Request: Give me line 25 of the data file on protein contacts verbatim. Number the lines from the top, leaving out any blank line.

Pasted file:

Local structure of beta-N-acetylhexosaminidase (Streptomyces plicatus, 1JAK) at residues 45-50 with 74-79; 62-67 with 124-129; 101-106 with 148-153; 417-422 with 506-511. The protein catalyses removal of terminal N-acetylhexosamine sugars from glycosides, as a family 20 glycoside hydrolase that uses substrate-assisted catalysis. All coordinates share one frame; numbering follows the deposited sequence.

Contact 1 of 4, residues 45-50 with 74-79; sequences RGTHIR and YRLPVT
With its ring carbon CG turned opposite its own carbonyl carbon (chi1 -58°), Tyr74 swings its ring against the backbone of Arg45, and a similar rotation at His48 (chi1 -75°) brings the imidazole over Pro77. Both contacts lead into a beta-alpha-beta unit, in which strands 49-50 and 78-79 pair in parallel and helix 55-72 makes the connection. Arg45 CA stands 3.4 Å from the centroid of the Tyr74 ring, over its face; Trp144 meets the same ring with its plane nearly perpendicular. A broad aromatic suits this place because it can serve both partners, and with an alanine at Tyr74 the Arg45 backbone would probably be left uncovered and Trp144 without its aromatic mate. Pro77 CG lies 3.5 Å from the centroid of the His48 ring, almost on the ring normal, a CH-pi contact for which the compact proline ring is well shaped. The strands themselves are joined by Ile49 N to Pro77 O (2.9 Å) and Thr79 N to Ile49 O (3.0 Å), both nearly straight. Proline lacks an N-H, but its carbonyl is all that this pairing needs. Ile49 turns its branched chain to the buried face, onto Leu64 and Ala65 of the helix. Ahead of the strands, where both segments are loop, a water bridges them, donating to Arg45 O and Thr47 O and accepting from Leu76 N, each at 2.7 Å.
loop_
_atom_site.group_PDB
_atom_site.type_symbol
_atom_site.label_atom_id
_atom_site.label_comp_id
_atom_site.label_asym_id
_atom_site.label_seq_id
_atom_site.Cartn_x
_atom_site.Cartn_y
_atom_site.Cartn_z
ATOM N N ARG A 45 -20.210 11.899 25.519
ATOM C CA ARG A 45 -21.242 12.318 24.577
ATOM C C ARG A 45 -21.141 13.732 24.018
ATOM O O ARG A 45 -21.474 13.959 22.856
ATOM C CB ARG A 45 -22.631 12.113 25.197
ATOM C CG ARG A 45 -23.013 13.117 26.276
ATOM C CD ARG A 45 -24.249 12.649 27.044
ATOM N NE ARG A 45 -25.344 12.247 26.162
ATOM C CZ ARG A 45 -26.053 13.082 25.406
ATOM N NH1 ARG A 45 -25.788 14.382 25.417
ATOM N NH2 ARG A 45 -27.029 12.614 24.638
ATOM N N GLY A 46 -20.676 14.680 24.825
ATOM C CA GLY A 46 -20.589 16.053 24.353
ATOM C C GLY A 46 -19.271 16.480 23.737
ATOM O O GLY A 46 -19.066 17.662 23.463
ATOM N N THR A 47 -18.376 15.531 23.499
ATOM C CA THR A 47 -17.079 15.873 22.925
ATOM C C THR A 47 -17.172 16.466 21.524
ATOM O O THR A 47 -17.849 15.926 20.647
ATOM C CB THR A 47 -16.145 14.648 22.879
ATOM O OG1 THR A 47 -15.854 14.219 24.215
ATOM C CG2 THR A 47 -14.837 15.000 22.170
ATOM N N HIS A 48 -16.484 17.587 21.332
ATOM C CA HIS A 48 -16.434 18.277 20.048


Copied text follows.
ATOM N N GLY A 46 -20.676 14.680 24.825